Must be regional. Around here it is SOP to have ship-ins as well as stabled horses.

Definitely regional. I moved from Region 1 to Region 9 and was pretty shocked to find that a lot of people stable for schooling shows and trailer-ins for recognized is pretty much unheard of. I'm beginning to doubt I'll be able to afford to show here ever. Part of it is the distance, part of it is the facilities (and room, or lack thereof, to accommodate trailer-ins) and part of it is just the culture of the region.

nhwr
Sep. 23, 2009, 11:40 PM
This would be more of a burden than a boon to show management, not that USEF considers such issues when making decisions. Most facilities simply can't afford to have enough vacant stalls just waiting around for competitors to occupy. So management has to lease portable stalls. In most cases stall fees are at best break even.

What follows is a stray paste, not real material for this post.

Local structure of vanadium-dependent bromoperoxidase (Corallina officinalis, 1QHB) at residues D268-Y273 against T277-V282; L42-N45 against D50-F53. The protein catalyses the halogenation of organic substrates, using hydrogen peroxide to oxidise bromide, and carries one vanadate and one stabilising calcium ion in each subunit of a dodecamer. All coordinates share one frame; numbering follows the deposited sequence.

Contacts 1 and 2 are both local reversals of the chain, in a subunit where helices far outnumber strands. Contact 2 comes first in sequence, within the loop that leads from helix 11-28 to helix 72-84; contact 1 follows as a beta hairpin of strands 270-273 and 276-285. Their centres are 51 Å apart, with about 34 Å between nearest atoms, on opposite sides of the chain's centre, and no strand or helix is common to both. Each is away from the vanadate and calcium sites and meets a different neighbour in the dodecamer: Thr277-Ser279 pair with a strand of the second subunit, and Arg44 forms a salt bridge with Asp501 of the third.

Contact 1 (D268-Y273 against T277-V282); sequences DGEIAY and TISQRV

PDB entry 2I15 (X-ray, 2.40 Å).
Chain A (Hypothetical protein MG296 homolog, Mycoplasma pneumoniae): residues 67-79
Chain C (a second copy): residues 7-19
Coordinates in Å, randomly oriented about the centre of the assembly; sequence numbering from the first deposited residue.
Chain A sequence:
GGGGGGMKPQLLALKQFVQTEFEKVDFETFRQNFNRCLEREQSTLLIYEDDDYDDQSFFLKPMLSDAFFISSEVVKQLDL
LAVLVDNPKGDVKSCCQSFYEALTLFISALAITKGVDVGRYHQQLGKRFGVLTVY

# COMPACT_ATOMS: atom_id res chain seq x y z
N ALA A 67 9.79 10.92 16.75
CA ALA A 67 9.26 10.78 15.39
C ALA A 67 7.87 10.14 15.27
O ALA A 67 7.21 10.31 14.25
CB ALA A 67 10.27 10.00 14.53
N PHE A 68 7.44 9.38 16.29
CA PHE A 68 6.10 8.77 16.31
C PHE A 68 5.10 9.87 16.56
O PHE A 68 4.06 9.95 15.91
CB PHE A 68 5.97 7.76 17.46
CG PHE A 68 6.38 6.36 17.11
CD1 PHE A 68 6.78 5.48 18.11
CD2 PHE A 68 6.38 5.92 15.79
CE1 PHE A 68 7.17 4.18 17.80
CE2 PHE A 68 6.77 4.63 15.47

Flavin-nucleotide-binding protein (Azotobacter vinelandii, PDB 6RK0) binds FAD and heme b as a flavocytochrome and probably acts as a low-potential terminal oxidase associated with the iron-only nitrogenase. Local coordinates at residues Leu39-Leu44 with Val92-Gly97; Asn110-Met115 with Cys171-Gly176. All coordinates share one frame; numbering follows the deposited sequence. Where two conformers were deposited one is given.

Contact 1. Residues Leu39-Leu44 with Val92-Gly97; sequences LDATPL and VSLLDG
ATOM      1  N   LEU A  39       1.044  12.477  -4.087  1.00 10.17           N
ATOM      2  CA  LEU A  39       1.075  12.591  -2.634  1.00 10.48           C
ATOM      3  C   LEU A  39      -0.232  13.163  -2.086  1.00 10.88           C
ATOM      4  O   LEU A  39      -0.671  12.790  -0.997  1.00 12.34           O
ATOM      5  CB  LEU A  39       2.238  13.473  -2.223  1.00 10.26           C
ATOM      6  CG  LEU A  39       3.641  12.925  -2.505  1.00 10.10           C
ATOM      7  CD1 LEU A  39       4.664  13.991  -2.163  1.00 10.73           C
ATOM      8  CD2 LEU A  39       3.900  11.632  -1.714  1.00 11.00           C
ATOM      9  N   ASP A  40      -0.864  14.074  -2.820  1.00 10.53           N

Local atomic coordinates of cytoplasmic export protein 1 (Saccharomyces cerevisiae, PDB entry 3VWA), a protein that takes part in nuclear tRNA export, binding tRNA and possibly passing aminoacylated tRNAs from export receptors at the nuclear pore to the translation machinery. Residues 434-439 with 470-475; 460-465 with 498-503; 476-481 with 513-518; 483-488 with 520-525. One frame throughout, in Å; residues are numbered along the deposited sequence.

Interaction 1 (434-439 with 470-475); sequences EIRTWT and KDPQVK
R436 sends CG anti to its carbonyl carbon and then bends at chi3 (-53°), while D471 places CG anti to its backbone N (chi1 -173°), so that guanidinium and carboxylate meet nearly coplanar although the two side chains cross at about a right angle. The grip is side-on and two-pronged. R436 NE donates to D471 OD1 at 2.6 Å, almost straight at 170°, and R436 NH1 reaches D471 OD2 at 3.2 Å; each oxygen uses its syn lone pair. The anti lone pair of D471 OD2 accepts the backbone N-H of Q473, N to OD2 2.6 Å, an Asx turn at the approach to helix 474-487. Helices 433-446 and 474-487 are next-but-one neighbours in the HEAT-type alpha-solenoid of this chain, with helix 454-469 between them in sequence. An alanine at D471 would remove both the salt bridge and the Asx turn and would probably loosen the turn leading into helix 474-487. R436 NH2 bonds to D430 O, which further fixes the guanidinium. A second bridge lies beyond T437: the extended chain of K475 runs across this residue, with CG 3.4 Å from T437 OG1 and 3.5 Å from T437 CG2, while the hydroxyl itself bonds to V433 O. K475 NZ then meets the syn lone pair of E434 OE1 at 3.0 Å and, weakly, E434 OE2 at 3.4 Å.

I suspect this has more to do with care, custody and control issues than anything else.

Mary in Area 1
Sep. 24, 2009, 12:07 AM
Personally, I just think the USDF should institute a rule, like eventing, where only the rider of record at the show may ride the horse while at the show, except to hack on a loose rein.

That would really make dressage much more fair.

ideayoda
Sep. 24, 2009, 11:23 AM
There is such a rule (for championships)....and usEf is the governing body.

Mary in Area 1
Sep. 24, 2009, 12:30 PM
No, I mean for ALL dressage shows and classes, not just Championships.

Janet
Sep. 24, 2009, 12:37 PM
No, I mean for ALL dressage shows and classes, not just Championships.
Someone proposed such a rule change, and it didn't pass.

IIRC, there were two considerations, based on the same premise-
You could have two different riders, riding the same horse in two different classes. It could be two riders of similar proficiency, or Trainer and rider.